7 Can afford net between $10K and $30K, and have vents or are OK with minisplits and will consider replacing before failure6%
8 Can afford net up to $50K, and have vents or are OK with minisplits and will consider replacing before failure5%
9 All homeowners in follow up affordability survey (N=692)100%

Interpretation of affordability results

Hybrid systems — using heat pumps in the shoulder seasons but gas or oil in the depth of winter — do not cut emissions deeply because the greatest heating loads occur when the weather is cold. Since our interest is in achieving climate goals, we will compare the survey affordability statements to the costs of whole home conversions using cold-climate heat pumps that do not require fossil backup.

Whole-home conversions currently cost an average of $21,000 ($11,000 after Mass Save $10,000 incentive) in a recent study by the Massachusetts Clean Energy Center. Additionally, many homes will need to invest in weatherization before conversion. So the net project costs are likely to be over $10,000 and sometimes well over $10,000. Few of those respondents in lines 1 through 6 would go forward and only a portion of those in line 7 would go forward based on the economics. (For more on operating costs and cost-effectiveness, see this page.) The numbers are imprecise, but it would appear likely that the share of the sample for whom the economics support conversion may be on order of 10%.

In all categories, some will fail to go forward, even when the economics meet their stated parameters, because the process is complex and requires considerable effort. In practice, the number within this sample that will actually convert will almost certainly be well under 10% with current incentives.

This is a highly motivated sample. I talk a lot about climate change. People on my mailing list are diverse in their views, but skew towards having climate concerns. This sample of respondents consists of those within that universe who were willing to respond to a second home energy survey within a few days of the first. So, the statewide willingness to convert has to be considerably less. The data here are consistent with “potential studies” showing negligible annual rates of gas home conversion and low single digit annual rates of oil conversions.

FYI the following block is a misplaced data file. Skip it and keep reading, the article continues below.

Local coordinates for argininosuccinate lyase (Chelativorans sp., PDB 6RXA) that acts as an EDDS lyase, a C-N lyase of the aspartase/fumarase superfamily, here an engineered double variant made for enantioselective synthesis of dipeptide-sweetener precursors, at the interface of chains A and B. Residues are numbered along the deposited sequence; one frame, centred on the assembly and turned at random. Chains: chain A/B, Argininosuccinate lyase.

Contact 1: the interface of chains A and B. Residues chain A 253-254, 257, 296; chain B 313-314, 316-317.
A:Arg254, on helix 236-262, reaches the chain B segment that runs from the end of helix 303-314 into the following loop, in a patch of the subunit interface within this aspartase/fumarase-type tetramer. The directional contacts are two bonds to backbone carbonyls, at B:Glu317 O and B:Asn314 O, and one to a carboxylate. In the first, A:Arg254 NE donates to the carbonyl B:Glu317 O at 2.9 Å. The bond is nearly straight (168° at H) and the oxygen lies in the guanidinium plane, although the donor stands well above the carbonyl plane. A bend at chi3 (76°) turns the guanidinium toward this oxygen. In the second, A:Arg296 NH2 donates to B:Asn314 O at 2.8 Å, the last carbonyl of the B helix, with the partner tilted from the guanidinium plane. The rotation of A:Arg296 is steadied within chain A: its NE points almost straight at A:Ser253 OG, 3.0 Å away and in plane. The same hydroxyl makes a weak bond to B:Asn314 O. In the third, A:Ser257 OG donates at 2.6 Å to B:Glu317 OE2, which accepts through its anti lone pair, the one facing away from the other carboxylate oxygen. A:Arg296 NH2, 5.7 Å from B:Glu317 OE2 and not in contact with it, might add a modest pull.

Analysis for large building condo owners

This subsample selects from among the 260 homeowners who reside in buildings of 5 or more units the 177 who heat with oil or gas. These homeowners were asked the same willingness-to-invest question that the smaller building homeowners were asked. Overall, their responses show somewhat less familiarity with heat pumps and somewhat higher uncertainty, but also more willingness to absorb cost increases to go carbon free. However, as several wrote to me to point out, condo associations may be inflexible even as to individual unit changes and condo owners face daunting challenges in persuading their condo associations to invest in building-wide systems changes.

Large Building Condo Owners Table 1: Familiarity with heat pumps vs. response to question “Would you spend $6000 to cut carbon emissions by converting your fossil fuel heat system to a clean heat system like electric heat pumps?”
Not familiar with heat pumps
(N=74; 42%)
Generally familiar with heat pumps
(N=71; 40%)
Very familiar with heat pumps
(N=32; 18%)
(N=177; 100%)
No, fine with fossil1%4%9%4%
No, already non-fossil3%3%3%3%
Depends on bill impact26%21%16%22%
Yes, even if bills go up.15%23%34%21%
Grand Total100%100%100%100%

Analysis for Renters

Since renters would not generally contribute any lump sum towards carbon emissions reduction, the question to renters would how much additional rent they would pay.

Renters show much less familiarity with heat pumps and appear generally more cost-sensitive than either category of homeowners — understandably since they have no direct control over heating system decisions and no assurance that they will capture long term benefits. The questions are not directly comparable, but spending $6000 up front with the potential for increasing bills (as in the most willing category in the previous two tables) is a greater investment than the greatest investment in the table below (additional $50 per month) — yet, more owners were willing to make the top offered investment level than renters.

Renter Table 1: Familiarity with heat pumps vs. response to question “How much higher monthly rent would you pay to have zero carbon heat?”
Not familiar with heat pumps
(N=285; 66%)
Generally familiar with heat pumps
(N=112; 26%)
Very familiar with heat pumps
(N=34; 8%)
(N=431; 100%)
Zero — I wouldn’t11%7%18%10%
Under $5035%40%18%35%
Over $5012%25%18%16%
Grand Total100%100%100%100%

Given that rents fluctuate (generally rising), the question of whether one would pay a certain additional rent to be carbon free is an abstract one, less directly translatable into a practical decision than the question posed to homeowners.

Underlying Data

This Excel workbook contains the individual anonymous survey results and the tabulations presented for the first survey. The anonymous results for the follow-up survey are in this workbook.

Return to heat pump outline

Published by Will Brownsberger

Will Brownsberger is State Senator from the Second Suffolk and Middlesex District.